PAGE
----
# Chart

curvilinear coordinate system, parametrization of a set $M$

A one-to-one mapping

$$x: M \rightarrow D,\ \ p \rightarrow x ( p) = ( x ^ {1} ( p) \dots x ^ {n} ( p)) ,$$

of a set $M$ onto an open subset $D$ of the real vector space $\mathbf R ^ {n}$. The integer $n$ is called the dimension of the chart, and the components $x ^ {i} ( p)$ of the vector $x ( p) \in \mathbf R ^ {n}$ are called the coordinates of $p \in M$ with respect to the chart $x$.

An example of a chart is the Cartesian coordinate system in the plane and in space, introduced by P. Fermat and R. Descartes, and taken by them as the basis for analytic geometry. e root','../p/p074630.htm','Series','../s/s084670.htm','Stability of an elastic system','../s/s087010.htm','Siegel disc','../s/s110120.htm','Theta-function','../t/t092600.htm','Trigonometric series','../t/t094240.htm','Two-term congruence','../t/t094620.htm','Umbral calculus','../u/u095050.htm','Variation of constants','../v/v096160.htm','Variational calculus','../v/v096190.htm','Variational calculus, numerical methods of','../v/v096210.htm','Venn diagram','../v/v096550.htm','Zeta-function','../z/z099260.htm')" style="background-color:yellow;">L. Euler was the first to employ charts (curvilinear coordinates) on surfaces in geometric research. B. Riemann took up the notion of a chart as the basis for a new infinitesimal approach to the foundations of geometry (see ). In Riemann's view, the basic object of study in geometry is a manifold — a set $M$ endowed with a chart. The modern concept of a manifold is a natural generalization of Riemann's definition.

A chart $x: U \rightarrow D$ of some subset $U$ of $M$ is called a local chart of $M$ with domain of definition $U$. If $M$ is endowed with the structure of a topological space, then it is further required that $U$ be an open subset of $M$ and that the mapping $x$ be a homeomorphism. A chart can similarly be defined with values in $F ^ { n }$, where $F$ is any normed field, and more generally, a chart can take values in a topological vector space. Two local charts $( x, U)$, $( y, V)$ with domains of definition $U, V$ in $M$ are said to be compatible of class $C ^ { l }$ if 1) their common domain of definition $W = U \cap V$ is mapped by both charts onto an open set (that is, the sets $x ( W)$ and $y ( W)$ are open in $\mathbf R ^ {n}$); and 2) the coordinates of a point of $W$ with respect to one of these charts are $l$ times continuously-differentiable functions of the coordinates of the same point with respect to the other chart, that is, the vector function

$$y \circ x ^ {-} 1 : \ x ( W) \rightarrow y ( W)$$

is $l$ times continuously differentiable. A family $A = \{ ( x _ \alpha , U _ \alpha ) \}$ of pairwise-compatible local charts $( x _ \alpha , U _ \alpha )$ of $M$ that cover $M$( that is, $\cup _ \alpha U _ \alpha = M$) is called an atlas of $M$. The specification of an atlas defines on $M$ the structure of a differentiable manifold, and local charts that are compatible with all the charts of this atlas are said to be admissible (or $C ^ { l }$- smooth).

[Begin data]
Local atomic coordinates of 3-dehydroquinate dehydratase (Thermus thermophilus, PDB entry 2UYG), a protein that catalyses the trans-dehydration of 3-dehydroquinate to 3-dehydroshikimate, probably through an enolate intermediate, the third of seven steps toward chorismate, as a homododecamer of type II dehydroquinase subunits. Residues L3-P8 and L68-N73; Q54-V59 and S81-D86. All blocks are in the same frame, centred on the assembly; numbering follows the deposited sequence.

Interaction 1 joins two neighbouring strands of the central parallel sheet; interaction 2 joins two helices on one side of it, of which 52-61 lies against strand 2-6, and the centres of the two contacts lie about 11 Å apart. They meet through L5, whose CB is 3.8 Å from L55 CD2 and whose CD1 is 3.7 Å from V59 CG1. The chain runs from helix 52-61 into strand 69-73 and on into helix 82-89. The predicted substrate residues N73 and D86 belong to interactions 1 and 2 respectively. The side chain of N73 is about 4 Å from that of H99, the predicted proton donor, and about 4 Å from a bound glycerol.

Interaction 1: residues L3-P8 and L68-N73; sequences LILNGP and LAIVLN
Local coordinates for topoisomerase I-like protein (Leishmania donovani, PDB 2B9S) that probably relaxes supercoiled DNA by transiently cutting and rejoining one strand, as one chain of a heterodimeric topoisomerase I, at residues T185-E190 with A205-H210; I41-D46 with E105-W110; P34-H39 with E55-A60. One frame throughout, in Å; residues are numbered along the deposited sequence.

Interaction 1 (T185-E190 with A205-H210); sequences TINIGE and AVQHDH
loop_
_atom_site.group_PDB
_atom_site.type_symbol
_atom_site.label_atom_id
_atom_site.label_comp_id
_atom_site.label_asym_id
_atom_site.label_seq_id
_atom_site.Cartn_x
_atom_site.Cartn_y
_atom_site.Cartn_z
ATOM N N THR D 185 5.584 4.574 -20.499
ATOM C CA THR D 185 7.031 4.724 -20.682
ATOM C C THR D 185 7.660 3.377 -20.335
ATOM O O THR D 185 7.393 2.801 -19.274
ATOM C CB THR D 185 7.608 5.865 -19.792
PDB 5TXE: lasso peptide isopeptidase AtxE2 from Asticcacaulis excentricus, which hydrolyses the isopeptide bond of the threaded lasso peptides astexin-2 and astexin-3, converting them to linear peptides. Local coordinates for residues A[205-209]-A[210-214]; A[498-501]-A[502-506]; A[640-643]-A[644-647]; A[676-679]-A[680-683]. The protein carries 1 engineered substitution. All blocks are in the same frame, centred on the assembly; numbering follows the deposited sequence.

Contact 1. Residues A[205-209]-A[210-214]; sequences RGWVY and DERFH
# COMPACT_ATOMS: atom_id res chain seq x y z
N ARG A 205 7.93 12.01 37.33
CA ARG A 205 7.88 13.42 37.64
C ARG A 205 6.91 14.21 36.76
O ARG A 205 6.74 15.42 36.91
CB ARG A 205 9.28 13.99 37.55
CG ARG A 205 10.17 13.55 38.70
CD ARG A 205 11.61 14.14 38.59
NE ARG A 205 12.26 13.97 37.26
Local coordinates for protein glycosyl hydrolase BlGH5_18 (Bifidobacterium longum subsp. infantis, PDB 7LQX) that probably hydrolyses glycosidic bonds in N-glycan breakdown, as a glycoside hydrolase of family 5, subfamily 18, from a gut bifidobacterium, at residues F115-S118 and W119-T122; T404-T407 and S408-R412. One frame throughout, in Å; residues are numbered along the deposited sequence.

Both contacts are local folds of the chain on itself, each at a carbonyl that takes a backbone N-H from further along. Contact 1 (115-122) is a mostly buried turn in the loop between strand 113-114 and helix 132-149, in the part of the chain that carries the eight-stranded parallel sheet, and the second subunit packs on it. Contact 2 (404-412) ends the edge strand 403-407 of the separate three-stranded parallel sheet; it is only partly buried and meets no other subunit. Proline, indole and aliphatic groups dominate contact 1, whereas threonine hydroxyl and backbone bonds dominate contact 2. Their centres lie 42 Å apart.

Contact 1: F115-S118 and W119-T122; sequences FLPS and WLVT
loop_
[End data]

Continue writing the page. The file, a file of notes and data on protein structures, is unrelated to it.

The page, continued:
The infinitesimal analogue of the notion of a chart is the concept of an infinitesimal chart of order $k$( or a $k$- jet (of a chart) or a co-frame of order $k$). Two compatible local charts $( x, U)$, $( y, V)$ of a set $M$ are said to be tangent to each other up to order $k$ at a point $p \in U \cap V$ if $x ( p) = y ( p)$ and if all the partial derivatives up to order $k$, inclusive, of the vector function $y \circ x ^ {-} 1 : x \rightarrow y ( x)$ vanish at $x ( p)$. The class $j _ {p} ^ {k} ( x)$ of local charts tangent (up to order $k$) at a point $p \in U$ of an admissible local chart $( x, U)$ of a differentiable manifold $M$ is called the infinitesimal chart of order $k$ at $p$, or $k$- jet at $p$.

The choice of a chart on a manifold $M$ allows one to consider various field quantities on $M$ as numerical functions and to apply to them the methods of analysis. In general, the value of a field quantity at a point depends on the choice of the chart. (Quantities which are independent of the choice of the chart are called scalars and are described by functions on $M$.) However, for a wide and most important class of quantities (see Geometric objects, theory of), their value at a point depends only on the structure of the chart in the $k$- th order infinitesimal neighbourhood of this point. Such quantities (examples of which are the tensor fields) are described by functions on the set of all co-frames of order $k$ on $M$. Along with these one studies the properties of quantities which do not depend on the choice of a chart. In this connection, the invariant coordinate-free approach to problems of differential geometry proves to be highly effective.

How to Cite This Entry:
Chart. Encyclopedia of Mathematics. URL: http://encyclopediaofmath.org/index.php?title=Chart&oldid=46326
This article was adapted from an original article by D.V. Alekseevskii (originator), which appeared in Encyclopedia of Mathematics - ISBN 1402006098. See original article